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Paradise lost: Italian hermit forced to leave island he guarded for 32 years

The man known as Italy‘s Robinson Crusoe has agreed to grudgingly leave the island he’s protected for the last three decades, ending a years-long fight to force him out of his hermit’s paradise.

Mauro Morandi, 81, bid farewell to his beloved Isle of Budelli in a Facebook post on Sunday, some 32 years after he dedicated his life to caring for the spot as its only resident. He worked as the island’s official caretaker until it changed owners in 2016, and he’s spent the last several years continuing his unofficial duties while defying efforts to push him out.

That is, until now.

“I have given up the fight,” Morandi told The Guardian. “After 32 years here, I feel very sad to leave.”

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He added in his Facebook post that he is “really pissed off” about the circumstances of his departure, which appears to have been triggered by official plans to overhaul his hut and turn the island into a nature observatory.

“They told me they need to do work on my house and this time it seems to be for real,” he said.

Mauro Morandi is shown in his hut on the Isle of Budelli in Italy.

Mauro Morandi is shown in his hut on the Isle of Budelli in Italy.

Mauro Morandi/Facebook

It’s an unceremonious end to Morandi’s tenure on the island, which started with a curious twist of fate.

A much younger Morandi originally struck out on a catamaran in hopes of sailing from southern Italy to Polynesia in 1989, but his boat suffered damage and he was forced to take refuge on a little pink atoll called Budelli.

Morandi landed on the island and immediately fell in love with it. He also discovered that its caretaker was about to retire, so he sold his boat and took over the job as Budelli’s new guardian.

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He would spend his days cleaning and protecting his little slice of paradise off the coast of Sardinia in southern Italy. He combed the pink beach for garbage, stopped tourists from stealing the island’s precious sand, educated visitors and kept a vigilant eye out for trespassers, all in the name of keeping Budelli safe.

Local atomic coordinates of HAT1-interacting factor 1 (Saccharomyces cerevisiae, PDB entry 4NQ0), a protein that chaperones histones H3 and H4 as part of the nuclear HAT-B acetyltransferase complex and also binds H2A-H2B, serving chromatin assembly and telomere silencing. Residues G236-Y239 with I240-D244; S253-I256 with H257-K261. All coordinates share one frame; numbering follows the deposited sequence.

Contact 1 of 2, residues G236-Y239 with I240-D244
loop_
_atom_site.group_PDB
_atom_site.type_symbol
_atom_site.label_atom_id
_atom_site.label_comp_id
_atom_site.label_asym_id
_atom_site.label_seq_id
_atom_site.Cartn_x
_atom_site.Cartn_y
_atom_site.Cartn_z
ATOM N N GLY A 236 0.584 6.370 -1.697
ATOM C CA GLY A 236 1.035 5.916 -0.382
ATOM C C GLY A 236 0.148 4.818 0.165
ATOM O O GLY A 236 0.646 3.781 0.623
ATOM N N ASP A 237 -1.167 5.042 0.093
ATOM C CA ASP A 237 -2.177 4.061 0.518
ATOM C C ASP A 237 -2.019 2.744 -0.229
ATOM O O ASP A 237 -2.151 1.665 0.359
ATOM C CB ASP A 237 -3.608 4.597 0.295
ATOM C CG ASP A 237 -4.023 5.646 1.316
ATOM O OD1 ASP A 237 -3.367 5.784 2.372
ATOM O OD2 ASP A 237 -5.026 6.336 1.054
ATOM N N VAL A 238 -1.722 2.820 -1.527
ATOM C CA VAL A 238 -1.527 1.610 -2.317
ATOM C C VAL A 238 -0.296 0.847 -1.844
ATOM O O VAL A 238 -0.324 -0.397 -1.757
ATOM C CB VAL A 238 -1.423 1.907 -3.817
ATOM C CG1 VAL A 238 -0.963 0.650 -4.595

The Isle of Budelli is shown in southern Italy.

The Isle of Budelli is shown in southern Italy.

Mauro Morandi/Facebook

Morandi lived in peace on the island until 2016, when its bankrupt owner handed it over to the government. It became part of La Maddalena Park and the new bosses eliminated Morandi’s role.

But Morandi refused to leave, and he fought all attempts to evict him.

“I’m ready to do all I can to stay here, even if that means they’ll have to drag me away,” he told CNN last year. “I wouldn’t know where else to go to live,” he added at the time. “This is my life.”

“Nobody wants to chase him away, but what title does he have to stay since the island is no longer private?” a park official told CNN at the time.

Morandi has built a large following of fans who want him to stay on the island, and one online petition to support him has racked up more than 72,000 signatures.

However, the park appears to have finally found a way to force him out by going after his hut.

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Morandi says he plans to clear out by the end of the month, but he won’t be moving far from the island he loves. He says he’ll move to the nearby La Maddalena archipelago, where he intends to live outside of town.

Morandi says he’s worried what will happen to the island without him, as his services were still needed after it became a national park.

“Just the other day I chased away two tourists who were trespassing on the off-limits pink beach,” he said, according to CNN.

“I clean the rubbish off the sand and stop intruders from coming here to do mayhem at night. Truth is, I’m the only one who has so far taken care of Budelli, doing the surveillance task that the park authorities should do.”

He adds that he’ll continue to appreciate the natural world from his new home, even if his heart will always be with the island of Budelli.

“You’ll still see my photos from another place,” he wrote on Sunday. “Sardinia is all beautiful.”

© 2021 Global News, a division of Corus Entertainment Inc.

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